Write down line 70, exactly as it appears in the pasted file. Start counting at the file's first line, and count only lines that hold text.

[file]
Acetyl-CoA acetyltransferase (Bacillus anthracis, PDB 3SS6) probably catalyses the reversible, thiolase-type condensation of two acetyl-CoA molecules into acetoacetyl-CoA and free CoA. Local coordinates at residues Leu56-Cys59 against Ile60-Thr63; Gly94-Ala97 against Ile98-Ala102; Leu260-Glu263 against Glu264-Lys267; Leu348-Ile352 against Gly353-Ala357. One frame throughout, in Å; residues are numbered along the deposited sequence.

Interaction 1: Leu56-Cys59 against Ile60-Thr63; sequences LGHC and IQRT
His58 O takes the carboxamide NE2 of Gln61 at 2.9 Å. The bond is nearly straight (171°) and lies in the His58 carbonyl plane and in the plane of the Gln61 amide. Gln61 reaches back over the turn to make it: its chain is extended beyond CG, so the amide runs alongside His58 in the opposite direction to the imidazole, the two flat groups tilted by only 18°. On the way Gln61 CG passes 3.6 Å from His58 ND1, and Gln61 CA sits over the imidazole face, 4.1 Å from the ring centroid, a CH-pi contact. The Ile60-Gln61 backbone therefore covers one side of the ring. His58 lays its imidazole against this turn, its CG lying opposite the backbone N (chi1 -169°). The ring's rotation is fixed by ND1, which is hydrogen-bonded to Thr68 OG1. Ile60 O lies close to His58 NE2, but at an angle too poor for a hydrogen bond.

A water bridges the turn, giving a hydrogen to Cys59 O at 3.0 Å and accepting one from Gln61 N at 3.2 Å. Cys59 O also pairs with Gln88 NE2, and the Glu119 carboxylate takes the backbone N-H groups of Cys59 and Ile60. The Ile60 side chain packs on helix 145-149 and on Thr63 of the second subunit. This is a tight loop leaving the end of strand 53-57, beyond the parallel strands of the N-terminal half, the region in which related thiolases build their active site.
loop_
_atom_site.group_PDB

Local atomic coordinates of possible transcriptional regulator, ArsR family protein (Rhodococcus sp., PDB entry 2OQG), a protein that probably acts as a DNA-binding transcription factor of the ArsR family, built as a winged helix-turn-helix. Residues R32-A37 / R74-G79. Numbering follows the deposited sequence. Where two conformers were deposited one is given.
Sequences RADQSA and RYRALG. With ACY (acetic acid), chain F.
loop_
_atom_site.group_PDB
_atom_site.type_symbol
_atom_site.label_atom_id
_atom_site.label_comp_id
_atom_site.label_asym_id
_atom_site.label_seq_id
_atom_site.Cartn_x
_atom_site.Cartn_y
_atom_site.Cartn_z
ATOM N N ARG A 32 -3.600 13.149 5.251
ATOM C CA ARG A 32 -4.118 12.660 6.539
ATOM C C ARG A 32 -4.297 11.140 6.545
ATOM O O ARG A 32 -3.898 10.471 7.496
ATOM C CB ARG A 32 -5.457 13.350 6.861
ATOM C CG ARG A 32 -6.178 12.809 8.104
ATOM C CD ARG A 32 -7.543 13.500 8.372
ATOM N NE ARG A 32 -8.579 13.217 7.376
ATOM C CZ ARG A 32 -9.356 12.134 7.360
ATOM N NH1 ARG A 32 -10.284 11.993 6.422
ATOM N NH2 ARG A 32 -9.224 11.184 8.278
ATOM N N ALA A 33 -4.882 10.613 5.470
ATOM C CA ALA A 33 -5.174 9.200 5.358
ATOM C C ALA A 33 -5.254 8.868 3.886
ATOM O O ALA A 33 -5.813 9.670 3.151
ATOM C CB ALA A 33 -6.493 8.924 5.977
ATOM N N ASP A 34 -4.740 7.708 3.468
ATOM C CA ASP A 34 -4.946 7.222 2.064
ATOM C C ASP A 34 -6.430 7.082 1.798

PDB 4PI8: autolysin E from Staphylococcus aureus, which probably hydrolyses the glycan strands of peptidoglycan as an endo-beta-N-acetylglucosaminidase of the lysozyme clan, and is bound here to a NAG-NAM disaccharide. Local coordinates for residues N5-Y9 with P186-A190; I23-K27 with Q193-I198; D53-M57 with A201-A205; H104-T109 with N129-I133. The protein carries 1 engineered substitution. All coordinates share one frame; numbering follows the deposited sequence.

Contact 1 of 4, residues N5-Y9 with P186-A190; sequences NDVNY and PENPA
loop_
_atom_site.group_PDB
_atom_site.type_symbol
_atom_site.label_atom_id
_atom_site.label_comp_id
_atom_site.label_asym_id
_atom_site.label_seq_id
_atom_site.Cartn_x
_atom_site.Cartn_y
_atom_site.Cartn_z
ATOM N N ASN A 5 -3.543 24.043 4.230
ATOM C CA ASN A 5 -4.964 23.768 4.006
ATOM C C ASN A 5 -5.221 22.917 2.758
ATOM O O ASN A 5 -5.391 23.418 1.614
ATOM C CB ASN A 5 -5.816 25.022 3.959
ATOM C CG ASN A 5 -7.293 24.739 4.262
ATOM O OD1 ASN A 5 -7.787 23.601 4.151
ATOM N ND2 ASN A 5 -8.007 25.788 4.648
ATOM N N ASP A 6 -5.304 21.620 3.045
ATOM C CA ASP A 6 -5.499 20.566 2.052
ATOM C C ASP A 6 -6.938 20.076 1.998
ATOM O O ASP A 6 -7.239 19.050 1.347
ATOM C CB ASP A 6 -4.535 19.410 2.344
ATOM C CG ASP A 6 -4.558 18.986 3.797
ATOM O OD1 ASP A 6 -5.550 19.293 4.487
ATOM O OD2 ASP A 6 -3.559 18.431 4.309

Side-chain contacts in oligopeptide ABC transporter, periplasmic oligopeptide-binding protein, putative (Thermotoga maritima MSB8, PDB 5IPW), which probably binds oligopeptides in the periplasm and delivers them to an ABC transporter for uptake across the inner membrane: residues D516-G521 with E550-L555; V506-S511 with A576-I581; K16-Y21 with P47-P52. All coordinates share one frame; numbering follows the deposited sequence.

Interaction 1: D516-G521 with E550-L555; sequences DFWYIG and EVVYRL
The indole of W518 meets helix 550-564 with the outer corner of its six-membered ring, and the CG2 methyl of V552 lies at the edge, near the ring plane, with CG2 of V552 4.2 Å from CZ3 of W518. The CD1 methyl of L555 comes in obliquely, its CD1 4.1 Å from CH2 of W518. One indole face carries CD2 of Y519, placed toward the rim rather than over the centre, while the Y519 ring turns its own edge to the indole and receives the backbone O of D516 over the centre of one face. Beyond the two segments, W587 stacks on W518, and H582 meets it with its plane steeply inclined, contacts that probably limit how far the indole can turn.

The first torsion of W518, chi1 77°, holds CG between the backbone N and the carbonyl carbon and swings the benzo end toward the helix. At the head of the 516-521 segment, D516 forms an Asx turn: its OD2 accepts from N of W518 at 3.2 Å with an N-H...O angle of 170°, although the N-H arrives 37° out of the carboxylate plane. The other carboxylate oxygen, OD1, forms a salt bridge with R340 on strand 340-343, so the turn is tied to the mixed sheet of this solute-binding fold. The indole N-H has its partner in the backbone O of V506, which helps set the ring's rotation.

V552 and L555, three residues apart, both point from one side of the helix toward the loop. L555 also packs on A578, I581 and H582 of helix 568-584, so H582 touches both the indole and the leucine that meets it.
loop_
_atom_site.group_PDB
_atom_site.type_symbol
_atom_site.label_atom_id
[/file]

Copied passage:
V552 and L555, three residues apart, both point from one side of the helix toward the loop. L555 also packs on A578, I581 and H582 of helix 568-584, so H582 touches both the indole and the leucine that meets it.